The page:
“For me the biggest struggle was not having anybody to talk to about what to expect. What am I going into here?” he said of his first few weeks at ASU. But he soon connected with his First-Year Success coach, who helped him set goals and made him feel like his questions were not dumb. That interaction inspired him to become a coach himself.

“Sometimes when you’re a college student, it’s easy to feel like there’s nobody who loves or cares about you. It breaks my heart when I can tell a student is feeling that way,” Herrera said.

“I specifically tell them, ‘I’m someone who cares about you and I’ll be here to help you,’ and I can see the change in their faces,” he said.

Herrera is part of a movement, as universities recognize that they must do more to support students who are the first in their families to go to college.

ASU is ahead of the curve in serving this population of students, with higher graduation rates than the national average and a more holistic network of services, much of it thanks to the First-Year Success Center, which in 2016 started a program specifically for first-generation students called Game Changers. Last year, the initiative, which provides more than 100 hours of training to its peer coaches, racked up 4,621 coaching appointments with freshmen.

Nationwide, about a third of college students are first-generation, but only about 27 percent of them earn their degrees within four years, according to a new report released by the Center for First-Generation Student SuccessThe center is an initiative of NASPA/Student Affairs Administrators in Higher Education..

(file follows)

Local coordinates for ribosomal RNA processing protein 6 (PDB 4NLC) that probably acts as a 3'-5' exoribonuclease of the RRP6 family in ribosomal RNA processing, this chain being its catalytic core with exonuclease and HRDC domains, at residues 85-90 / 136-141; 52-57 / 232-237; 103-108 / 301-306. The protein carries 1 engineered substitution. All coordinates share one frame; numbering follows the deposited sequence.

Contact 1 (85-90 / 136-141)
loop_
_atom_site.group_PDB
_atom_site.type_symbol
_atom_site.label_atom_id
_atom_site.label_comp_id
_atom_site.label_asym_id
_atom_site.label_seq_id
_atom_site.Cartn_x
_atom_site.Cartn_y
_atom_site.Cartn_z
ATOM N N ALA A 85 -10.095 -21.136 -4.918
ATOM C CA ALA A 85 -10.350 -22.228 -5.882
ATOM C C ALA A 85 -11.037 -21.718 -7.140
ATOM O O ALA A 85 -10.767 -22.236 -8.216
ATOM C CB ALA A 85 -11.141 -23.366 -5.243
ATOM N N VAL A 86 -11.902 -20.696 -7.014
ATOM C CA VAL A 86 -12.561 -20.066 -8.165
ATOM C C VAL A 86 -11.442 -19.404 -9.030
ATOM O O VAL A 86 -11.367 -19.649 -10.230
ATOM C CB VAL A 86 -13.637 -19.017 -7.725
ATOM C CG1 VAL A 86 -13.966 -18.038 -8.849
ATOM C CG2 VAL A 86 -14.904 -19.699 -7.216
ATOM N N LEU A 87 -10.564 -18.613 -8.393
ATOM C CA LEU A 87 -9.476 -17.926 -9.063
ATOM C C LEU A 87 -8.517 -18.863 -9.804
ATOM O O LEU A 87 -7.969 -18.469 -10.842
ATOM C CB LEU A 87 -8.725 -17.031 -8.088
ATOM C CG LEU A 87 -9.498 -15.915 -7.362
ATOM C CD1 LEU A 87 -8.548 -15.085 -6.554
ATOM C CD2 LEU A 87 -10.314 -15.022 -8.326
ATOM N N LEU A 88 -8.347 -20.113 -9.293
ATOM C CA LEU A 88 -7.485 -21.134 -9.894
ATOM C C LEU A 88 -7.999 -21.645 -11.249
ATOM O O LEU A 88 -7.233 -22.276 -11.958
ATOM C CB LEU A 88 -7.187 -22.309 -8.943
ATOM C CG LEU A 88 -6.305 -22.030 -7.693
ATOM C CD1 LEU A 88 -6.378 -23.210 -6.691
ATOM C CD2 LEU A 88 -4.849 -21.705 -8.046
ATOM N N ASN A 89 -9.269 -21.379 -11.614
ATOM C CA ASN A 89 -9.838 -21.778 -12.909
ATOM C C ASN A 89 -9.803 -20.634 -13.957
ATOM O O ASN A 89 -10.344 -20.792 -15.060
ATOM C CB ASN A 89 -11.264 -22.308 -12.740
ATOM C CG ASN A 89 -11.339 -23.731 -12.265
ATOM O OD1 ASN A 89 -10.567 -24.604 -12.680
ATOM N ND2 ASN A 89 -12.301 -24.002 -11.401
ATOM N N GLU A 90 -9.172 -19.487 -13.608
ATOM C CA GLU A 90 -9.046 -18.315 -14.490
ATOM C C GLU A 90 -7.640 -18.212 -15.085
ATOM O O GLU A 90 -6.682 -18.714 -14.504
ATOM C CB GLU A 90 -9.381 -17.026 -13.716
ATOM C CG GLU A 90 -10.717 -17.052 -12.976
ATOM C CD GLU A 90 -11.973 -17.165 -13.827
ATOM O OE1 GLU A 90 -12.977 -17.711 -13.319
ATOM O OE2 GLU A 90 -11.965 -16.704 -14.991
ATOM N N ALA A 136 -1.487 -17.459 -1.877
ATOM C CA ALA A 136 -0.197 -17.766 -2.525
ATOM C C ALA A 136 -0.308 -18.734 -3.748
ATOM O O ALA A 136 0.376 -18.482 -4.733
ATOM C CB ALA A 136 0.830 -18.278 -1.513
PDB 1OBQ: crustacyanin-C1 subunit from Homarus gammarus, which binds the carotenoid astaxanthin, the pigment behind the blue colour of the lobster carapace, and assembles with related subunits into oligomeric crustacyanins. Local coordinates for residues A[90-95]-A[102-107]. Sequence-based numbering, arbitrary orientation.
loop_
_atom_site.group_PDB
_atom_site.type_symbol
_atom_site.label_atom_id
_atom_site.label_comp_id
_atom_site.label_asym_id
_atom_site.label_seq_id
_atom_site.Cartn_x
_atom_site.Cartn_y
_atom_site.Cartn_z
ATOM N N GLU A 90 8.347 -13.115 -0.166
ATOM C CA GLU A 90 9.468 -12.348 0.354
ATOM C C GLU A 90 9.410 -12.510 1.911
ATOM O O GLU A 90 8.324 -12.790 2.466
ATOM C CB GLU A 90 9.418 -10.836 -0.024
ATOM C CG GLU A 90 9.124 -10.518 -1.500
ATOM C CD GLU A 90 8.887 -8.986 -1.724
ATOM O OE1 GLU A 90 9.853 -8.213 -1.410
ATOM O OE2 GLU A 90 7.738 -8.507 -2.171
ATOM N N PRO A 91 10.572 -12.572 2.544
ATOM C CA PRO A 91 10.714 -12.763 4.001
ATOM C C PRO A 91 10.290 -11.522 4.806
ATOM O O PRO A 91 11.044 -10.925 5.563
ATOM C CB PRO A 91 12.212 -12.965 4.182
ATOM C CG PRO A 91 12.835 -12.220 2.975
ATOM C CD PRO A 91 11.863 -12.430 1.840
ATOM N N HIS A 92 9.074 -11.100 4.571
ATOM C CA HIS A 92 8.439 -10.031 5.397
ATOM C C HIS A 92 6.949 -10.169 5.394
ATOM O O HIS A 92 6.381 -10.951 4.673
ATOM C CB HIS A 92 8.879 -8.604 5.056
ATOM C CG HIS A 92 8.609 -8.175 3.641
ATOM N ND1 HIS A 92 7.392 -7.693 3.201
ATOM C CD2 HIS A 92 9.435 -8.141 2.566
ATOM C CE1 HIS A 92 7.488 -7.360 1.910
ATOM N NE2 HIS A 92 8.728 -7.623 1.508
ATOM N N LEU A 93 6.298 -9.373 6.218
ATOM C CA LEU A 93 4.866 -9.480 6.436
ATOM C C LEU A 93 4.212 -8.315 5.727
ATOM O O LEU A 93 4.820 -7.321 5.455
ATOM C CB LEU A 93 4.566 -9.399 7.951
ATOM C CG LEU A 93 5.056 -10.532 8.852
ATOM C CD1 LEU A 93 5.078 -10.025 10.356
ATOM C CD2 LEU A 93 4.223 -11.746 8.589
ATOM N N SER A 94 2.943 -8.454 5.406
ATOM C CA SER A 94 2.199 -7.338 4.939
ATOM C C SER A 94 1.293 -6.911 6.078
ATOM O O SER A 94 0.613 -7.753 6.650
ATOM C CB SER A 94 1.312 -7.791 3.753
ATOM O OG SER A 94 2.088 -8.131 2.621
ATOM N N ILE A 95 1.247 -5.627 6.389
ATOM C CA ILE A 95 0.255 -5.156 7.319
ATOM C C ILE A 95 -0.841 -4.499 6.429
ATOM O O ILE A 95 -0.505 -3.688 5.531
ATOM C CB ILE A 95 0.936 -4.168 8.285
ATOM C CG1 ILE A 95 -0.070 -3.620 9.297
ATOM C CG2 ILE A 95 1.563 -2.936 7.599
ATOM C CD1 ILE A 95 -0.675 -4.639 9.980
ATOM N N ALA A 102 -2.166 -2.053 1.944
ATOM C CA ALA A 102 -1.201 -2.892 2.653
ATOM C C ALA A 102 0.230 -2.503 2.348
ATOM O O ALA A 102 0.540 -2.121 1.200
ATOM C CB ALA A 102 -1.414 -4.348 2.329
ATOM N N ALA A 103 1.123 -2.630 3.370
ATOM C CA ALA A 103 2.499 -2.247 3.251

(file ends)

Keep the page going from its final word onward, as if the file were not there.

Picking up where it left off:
At ASU, nearly 30 percent of first-time freshmen were first-generation college students in the fall 2017 semester, the most recent statistic available. Among total enrollment at the university, including transfer students, about 35 percent were first-generation. ASU’s four-year graduation rate for this demographic is 45 percent. About 61 percent earn their degree within six years.

Game Changers reports that about 82 percent of first-generation freshmen who had coaching were registered for the fall 2018 semester, compared with 68 percent of those did not have coaching.

The population of more than 22,000 first-generation students at ASU is more than the entire undergraduate student body at the University of Southern California.

“Because of the growth of the population and the needs of the economy, we’ll have to graduate more first-generation students than we have in the past, and nationally, that’s been a lingering issue,” said Marisel Herrera, director of training and development for the First-Year Success Center.

A degree makes an enormous difference. College graduates not only have lower rates of unemployment, they also earn an average $17,500 more per year than high school graduates, according to the Pew Research Center. Graduates are also more likely to vote and to live a healthier lifestyle.

The report identified some key themes that propel first-generation students toward success, and ASU has been following those best practices — including considering “intersectionality,” or the many identities of a student, as well as shifting to an “asset-based” approach — that is, considering the strengths of the student, not the deficits.

“We’ve been utilizing these best practices and doing so at scale,” said Marisel Herrera, who is not related to Felipe Herrera.

“There are a lot of first-generation initiatives, but few are scalable, so they only touch a small percentage of the students, but we’re an exemplar of how you integrate these things.”